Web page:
The most common type of abduction is by one of the parents. International abductions usually occur when one parent has a background or upbringing in another country. When the marriage splits up it is not uncommon for one of the parents to want to return to their home country where their family, friends and support system are located. On some occasions that parent might bring the children out of the country. The other type of common abduction is in a custody dispute. When one of the parents “loses” in court, they sometimes feel that they can still “win” by abducting the children out of the country. In any of these abduction situations, the remaining parent is left trying to obtain the return of the children, or in some cases, trying to have any relationship with the children whatsoever.


How an international abduction case is handled depends entirely on whether the country to which the child is abducted is a signatory to the Hague Convention on the Civil Aspects of International Child Abduction.


When a child is taken to any country that has not signed the Hague Convention, the remaining parent must pursue their case in the courts of the country to which the child has been taken. This can be very expensive, and is often one of the motivations for removing the child in the first instance. Competent counsel should be obtained in the other country immediately. Often times the removing parent will file a custody action in the other country in an attempt to legitimize the abduction. If the remaining parents interests are not represented adequately, the other country might enter custody orders by default.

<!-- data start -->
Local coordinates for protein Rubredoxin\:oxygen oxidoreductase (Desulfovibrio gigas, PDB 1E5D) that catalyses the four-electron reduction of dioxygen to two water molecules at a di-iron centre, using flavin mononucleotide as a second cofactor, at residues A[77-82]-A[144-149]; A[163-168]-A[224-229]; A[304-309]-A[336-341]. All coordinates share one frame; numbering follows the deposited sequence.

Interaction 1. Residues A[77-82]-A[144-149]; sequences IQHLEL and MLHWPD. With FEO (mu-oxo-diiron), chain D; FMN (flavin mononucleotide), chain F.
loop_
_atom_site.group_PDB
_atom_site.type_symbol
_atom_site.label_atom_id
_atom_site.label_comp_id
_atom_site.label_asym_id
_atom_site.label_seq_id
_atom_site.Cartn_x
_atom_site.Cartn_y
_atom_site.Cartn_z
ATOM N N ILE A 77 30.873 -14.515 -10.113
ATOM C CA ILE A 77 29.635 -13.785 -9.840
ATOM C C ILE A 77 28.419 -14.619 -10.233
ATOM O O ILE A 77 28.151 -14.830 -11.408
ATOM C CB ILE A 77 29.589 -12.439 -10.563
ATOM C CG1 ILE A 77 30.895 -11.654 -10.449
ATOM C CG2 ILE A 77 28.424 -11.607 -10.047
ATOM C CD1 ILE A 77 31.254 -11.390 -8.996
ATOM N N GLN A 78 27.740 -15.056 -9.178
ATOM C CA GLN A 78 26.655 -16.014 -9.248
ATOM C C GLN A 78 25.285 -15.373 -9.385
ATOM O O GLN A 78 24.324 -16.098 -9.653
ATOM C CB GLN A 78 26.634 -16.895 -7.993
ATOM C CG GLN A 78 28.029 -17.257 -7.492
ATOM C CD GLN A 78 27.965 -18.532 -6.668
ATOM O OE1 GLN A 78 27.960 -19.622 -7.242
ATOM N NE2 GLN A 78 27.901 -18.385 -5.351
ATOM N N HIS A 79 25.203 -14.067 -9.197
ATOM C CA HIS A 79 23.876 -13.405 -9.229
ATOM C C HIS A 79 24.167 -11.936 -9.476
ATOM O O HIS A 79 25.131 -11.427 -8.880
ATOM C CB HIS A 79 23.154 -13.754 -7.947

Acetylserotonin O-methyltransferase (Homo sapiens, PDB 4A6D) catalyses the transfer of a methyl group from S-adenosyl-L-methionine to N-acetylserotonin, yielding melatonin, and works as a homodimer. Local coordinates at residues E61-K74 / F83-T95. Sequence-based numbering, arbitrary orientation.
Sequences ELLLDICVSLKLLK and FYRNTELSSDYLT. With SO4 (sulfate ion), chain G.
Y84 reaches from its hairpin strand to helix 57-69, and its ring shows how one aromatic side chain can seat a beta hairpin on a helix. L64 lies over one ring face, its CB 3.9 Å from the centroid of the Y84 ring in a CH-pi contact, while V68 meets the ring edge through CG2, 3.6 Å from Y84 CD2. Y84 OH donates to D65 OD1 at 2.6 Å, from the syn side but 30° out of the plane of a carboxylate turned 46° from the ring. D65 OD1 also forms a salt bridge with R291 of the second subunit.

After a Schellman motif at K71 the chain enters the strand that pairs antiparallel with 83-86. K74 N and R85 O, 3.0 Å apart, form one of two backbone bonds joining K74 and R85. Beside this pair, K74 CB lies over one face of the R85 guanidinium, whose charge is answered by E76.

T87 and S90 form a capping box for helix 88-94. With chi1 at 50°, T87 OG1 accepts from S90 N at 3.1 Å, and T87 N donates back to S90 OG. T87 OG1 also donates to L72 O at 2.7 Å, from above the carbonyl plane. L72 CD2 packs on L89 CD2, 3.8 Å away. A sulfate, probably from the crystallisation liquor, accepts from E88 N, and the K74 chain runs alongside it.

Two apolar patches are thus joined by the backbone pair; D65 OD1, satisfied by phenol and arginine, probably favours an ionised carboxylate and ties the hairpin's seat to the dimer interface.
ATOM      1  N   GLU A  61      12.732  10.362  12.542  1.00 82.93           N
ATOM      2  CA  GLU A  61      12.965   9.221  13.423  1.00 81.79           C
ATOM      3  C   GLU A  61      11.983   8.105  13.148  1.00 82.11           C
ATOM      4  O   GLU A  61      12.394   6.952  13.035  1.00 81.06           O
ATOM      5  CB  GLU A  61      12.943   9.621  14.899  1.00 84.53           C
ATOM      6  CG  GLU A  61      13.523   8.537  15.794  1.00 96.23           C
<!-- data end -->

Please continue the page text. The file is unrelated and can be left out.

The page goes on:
Depending upon the country, there is some chance that they will order the return of the child to the country from which they were taken. Often, however, the other country’s courts will take jurisdiction of the case even though the children have no connection to that country. The remaining parents only recourse is to fight the custody battle in the other country.


The following countries have signed the Hague Convention and are bound by its terms as of January, 2007:

Hague Convention Country or Territory Date of Entry
Andorra 2017/01/01
Argentina 1991/06/01
Armenia 2018/03/01
Australia 1988/01/01
Austria 1988/10/01
Bahamas, The 1994/01/01
Belgium 1999/05/01
Belize 1989/11/01
Bosnia and Herzegovina 1991/12/01
Brazil 2003/12/01
Bulgaria 2005/01/01
Burkina Faso 1992/11/01
Canada 1988/07/01
Chile 1994/07/01
China (Hong Kong & Macau only)
Hong Kong
Columbia 1996/06/01
Costa Rica 2008/01/01
Croatia 1991/12/01
Cyprus 1995/03/01
Czech Republic 1998/03/01
Denmark 1991/07/01
Dominican Republic 2007/06/01
Ecuador 1992/04/01
El Salvador 2007/06/01